not the case, for the poor but industrious German and Irish populations have saved much of this extravagant waste, and, by their cheaper labor, almost the whole of these substances has been converted to profitable use. Even now a great deal of the ox is disused, which in Europe is esteemed most nutritious food.
There is an important industry which has sprung up out of animal waste, in the utilization of purified tallow and other fats for food and domestic purposes. It was originated in France in 1869 by M. Mége, and was intended for the manufacture of artificial butter from fat, by extracting the oil at a low temperature, and converting this, by churning, into butter. It was first known as oleomargarine, then as margarine, and latterly as butterine. The manufacture of this product has spread extensively, and it is carried on in the United States on a very large scale. As a London trade journal observed, a few weeks ago, "It is to be regretted that shopkeepers do not see their way to offer it to the public under its proper name, a proceeding which would be not only more honest, but which would ultimately tend to the more general adoption of butterine as an article of daily consumption."
From statistics prepared by Mr. Nimmo, of the United States Department of Agriculture, it appears that more than one third of the American exports of butter are sworn to be oleomargarine. Now, as we receive over 8,700 tons of so-called butter from North America, it is not pleasant to know that one third of this is the artificial butterine. Not only is margarine thus used, but, under the name of sueine, much lard is now introduced into the butter.
In the utilizing of inferior or waste materials, and in the separating of tallow from the substances with which it is found in combination, machines are employed which are both ingenious and effective, and by their use much material that would otherwise be worse than useless is turned to good account.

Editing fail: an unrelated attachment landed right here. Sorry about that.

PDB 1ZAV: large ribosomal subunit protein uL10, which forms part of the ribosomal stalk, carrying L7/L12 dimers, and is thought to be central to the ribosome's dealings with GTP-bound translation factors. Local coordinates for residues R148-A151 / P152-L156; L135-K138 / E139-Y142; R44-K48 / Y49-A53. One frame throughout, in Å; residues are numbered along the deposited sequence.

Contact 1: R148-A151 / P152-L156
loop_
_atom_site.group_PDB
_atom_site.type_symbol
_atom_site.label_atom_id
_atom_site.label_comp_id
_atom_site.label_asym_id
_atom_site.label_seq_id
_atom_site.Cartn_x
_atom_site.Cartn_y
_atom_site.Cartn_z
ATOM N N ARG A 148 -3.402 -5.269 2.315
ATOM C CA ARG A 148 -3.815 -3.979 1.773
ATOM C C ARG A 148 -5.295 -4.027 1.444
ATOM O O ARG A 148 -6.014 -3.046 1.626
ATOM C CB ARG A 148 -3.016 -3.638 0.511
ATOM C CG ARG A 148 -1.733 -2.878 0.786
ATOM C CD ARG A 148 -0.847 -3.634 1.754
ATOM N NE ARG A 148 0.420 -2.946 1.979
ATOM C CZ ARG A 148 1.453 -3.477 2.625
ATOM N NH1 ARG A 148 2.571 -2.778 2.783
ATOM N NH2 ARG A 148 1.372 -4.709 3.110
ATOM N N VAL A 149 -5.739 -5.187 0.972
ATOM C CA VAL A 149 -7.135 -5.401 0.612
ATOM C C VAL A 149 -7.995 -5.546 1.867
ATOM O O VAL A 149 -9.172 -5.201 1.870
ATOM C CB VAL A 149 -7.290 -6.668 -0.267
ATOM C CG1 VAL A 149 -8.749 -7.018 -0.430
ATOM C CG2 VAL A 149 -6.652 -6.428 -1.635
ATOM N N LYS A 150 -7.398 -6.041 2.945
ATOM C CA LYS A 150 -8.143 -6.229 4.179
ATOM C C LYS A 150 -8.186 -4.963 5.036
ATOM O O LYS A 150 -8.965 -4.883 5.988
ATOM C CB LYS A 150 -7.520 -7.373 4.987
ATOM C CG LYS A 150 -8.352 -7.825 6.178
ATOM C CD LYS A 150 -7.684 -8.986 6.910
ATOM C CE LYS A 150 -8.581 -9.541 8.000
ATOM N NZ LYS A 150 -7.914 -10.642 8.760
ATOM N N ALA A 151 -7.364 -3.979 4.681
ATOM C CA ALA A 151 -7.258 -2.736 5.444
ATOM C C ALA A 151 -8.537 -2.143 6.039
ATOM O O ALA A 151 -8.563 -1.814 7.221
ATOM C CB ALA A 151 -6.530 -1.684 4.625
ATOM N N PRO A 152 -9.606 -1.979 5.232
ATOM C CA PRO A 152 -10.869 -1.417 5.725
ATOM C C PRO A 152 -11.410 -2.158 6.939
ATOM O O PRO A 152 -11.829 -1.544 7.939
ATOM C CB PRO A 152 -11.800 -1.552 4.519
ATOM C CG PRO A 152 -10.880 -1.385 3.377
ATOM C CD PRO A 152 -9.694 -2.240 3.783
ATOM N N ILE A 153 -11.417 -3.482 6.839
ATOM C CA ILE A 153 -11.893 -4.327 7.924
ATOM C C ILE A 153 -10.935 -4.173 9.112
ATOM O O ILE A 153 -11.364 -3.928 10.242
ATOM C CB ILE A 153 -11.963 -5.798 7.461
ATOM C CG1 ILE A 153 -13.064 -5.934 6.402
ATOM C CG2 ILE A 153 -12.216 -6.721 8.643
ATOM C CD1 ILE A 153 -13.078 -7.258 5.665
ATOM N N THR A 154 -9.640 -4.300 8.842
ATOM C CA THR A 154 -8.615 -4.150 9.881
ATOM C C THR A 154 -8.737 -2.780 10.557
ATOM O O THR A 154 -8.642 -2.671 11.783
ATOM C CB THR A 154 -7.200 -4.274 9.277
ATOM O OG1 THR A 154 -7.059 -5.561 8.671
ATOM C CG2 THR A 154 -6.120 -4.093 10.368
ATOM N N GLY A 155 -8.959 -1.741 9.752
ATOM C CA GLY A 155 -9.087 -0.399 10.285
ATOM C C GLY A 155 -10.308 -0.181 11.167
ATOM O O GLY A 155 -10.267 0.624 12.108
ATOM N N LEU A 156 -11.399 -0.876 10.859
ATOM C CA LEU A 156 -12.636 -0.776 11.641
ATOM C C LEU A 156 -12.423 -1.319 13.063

In Europe, rabbits are not a waste substance, but are eagerly sought for as food, and even bred in large numbers; but their introduction into Australia and New Zealand has proved an unmitigated evil to the colonists. About twenty years ago there was not a single rabbit in Australia, save, perhaps, a few domesticated pets. Since their introduction they have become a perfect pest, and the difficulty is to exterminate and keep them down by poison, dogs, etc.
From New Zealand alone 8,500,000 rabbit-skins were exported in 1880, but this does not probably represent one tenth part of the animals actually destroyed. In that climate the rabbit breeds nearly every month in the year. But even supposing that a pair of rabbits do not breed oftener than in England, which is seven times a year, and that they only bring eight young at a time, they would multiply in the course of four years to 1,250,000. Besides the skins shipped to England and America, the colonists are trying to send us rabbits' flesh in tins. Rabbit-skins are in demand by the furrier. About 30,000,000